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Late this month three undergraduate delegates, to be chosen in the dining halls at noon today, will proceed to the National Student Conference at Chicago where they will join the representatives of some two-hundred other American student bodies in drawing up plans for a permanent national student organization. The Chicago meeting can exert a strong influence both on the future of education at home and on the position of students throughout the world. This is important work, and the student body must choose carefully from the ten candidates, whose qualifications will be summarized on the ballot, if the delegation is to be the best possible representative of the Harvard undergraduate.

The delegates will attempt to create an organization through which subsequent and more completely representative student meetings can discuss and act on matters of student welfare. The quality of the delegates may well determine the success or failure of the Chicago conference, for in the past student gatherings have invariably sunk knee-deep in weighty resolutions instead of chasing after specific objectives. If a student organization can be set up now to function forcefully on such questions as GI allotments, the miserable condition of public education in the South, and religious and racial quotas in schools, the student's part in American education will have vastly increased in scope.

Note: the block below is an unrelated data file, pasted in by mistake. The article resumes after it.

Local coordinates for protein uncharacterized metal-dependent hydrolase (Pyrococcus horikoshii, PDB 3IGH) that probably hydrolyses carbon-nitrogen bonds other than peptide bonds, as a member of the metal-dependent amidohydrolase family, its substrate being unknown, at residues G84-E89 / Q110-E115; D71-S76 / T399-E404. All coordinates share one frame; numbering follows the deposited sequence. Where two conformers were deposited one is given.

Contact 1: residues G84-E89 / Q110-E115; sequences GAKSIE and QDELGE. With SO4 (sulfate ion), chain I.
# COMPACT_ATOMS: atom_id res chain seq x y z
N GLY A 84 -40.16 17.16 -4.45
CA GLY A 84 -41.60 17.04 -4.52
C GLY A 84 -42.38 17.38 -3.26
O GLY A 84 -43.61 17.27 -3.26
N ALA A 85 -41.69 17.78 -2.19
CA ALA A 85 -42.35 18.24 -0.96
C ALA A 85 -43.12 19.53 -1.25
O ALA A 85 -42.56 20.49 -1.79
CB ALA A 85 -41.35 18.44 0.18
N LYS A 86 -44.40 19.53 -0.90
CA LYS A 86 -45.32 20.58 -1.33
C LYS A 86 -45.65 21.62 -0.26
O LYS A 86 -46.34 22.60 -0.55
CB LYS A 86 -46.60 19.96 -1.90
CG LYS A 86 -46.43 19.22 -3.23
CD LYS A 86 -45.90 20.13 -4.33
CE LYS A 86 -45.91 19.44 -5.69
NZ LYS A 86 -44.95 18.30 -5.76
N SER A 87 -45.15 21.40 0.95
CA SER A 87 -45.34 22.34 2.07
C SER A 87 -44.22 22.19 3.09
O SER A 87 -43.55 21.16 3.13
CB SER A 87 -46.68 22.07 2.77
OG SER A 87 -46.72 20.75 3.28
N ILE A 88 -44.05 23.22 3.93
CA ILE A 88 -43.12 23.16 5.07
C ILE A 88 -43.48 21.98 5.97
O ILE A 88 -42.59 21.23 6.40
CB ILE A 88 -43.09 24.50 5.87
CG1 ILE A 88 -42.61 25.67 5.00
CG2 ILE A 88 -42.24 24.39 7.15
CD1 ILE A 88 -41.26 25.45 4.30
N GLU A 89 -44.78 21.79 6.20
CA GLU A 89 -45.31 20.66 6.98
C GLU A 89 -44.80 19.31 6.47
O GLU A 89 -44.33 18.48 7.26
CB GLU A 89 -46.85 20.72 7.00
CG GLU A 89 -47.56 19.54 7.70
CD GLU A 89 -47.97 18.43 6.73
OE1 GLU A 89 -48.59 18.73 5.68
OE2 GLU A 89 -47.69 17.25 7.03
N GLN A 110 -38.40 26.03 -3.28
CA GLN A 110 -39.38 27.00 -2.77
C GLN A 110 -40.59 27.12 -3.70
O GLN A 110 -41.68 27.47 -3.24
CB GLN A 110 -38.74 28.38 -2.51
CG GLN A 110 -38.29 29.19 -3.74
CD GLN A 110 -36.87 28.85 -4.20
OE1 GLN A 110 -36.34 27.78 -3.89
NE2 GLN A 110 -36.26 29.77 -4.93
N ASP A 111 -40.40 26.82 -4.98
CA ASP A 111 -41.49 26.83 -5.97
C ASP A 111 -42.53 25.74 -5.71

In addition to its functions at home, the conference plans to provide for more organized participation in international student meetings. In fact, the Chicago meeting was originally proposed by the American delegation to last summer's International Student Conference at Prague, which found difficulty in unifying the mass of student opinion as compared with traditionally close-knit European groups.

The delegates to the conference should be chosen for their qualifications to deal with the organizational problems of a student force, and not for any partisan affiliations they may have. The conference is not intended to provide students with a shouting voice on American troops in China, but with a strong grip on their own immediate conditions.

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